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Q&A on Collecting: Dinner plate piques curiosity

Anne McCollam answers readers' questions about the value of their antiques.
BY ANNE MCCOLLAM, For The Oklahoman Published: January 6, 2014

Q: I have enclosed a photo of a dinner plate that was given to me by my aunt, and I am curious about it. She was very parsimonious. When she traveled, she would bring as a gift some soap from a hotel where she stayed or a few stones from a beach. When I married, she gave me this plate wrapped in newspaper. It didn't surprise me because I knew how economical she was. So I thanked her and just put it away. This was over 50 years ago.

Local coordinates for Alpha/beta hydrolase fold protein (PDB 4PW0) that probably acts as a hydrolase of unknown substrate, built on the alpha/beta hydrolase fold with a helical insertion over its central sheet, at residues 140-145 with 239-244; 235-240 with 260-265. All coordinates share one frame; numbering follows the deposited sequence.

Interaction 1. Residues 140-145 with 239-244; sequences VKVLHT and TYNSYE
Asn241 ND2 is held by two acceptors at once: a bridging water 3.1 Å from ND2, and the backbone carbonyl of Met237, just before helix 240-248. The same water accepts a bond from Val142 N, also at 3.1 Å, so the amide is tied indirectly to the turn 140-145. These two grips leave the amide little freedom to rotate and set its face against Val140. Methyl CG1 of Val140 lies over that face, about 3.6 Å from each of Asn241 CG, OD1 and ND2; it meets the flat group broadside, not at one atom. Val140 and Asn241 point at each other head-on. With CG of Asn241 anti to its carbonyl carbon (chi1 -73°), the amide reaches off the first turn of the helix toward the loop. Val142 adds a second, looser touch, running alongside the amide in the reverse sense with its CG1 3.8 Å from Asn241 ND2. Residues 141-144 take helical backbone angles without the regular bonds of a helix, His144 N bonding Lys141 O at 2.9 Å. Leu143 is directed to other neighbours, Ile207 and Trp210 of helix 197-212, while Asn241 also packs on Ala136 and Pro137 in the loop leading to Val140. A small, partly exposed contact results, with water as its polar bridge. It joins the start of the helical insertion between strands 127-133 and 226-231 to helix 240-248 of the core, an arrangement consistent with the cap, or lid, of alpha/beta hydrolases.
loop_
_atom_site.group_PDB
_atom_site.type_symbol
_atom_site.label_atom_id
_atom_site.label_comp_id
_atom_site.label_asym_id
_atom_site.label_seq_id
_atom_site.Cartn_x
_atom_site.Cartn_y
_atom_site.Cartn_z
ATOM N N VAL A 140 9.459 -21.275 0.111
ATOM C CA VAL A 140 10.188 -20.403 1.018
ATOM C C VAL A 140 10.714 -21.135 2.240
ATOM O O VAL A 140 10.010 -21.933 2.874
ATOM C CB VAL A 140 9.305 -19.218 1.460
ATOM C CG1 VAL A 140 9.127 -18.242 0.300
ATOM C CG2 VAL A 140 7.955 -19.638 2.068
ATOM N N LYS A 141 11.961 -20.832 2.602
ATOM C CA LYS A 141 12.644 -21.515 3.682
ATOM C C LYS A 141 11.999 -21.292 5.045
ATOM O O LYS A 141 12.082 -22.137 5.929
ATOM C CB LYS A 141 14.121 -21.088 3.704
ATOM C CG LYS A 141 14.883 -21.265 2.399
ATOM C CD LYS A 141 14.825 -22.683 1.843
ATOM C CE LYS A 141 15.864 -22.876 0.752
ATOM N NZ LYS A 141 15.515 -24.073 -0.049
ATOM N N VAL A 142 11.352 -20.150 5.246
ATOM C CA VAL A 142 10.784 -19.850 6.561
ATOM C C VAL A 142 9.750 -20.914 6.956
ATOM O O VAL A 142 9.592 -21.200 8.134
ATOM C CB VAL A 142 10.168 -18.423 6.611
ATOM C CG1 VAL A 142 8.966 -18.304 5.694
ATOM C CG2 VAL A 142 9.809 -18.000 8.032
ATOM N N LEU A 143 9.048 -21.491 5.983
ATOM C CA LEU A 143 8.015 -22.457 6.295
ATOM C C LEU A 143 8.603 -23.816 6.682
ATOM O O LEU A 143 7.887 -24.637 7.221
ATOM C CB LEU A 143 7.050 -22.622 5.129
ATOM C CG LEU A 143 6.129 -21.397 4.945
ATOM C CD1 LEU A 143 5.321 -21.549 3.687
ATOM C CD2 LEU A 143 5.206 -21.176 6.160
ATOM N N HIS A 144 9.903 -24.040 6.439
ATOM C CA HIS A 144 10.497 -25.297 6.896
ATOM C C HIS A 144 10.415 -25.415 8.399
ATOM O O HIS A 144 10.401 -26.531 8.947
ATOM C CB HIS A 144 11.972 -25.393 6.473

The other day, I was looking at the plate and noticed the seal on the back, which shows a man holding a sign with the words “Woods — Burslem — England” and above them, the words “Colonial — Enoch 1784 — Ralph 1750.” The plate is decorated with a country scene of cows, a stream, barn, gate and trees. It is purple with a beige background and in very good condition.

Can you tell me how much this plate might be worth? My aunt is deceased so I can't ask her. I would be surprised if it is valuable, but it would be nice to know.

A: The mark you describe was used by Enoch and Ralph Woods around 1931. Woods and Sons Pottery was founded in 1865 in Burslem, Staffordshire, England. It was family-operated until around 2005. “Colonial” is the name of the pattern. Your plate was decorated with a transfer print. Woods produced hotel china in this pattern. It may have been a souvenir from a hotel where your aunt stayed.

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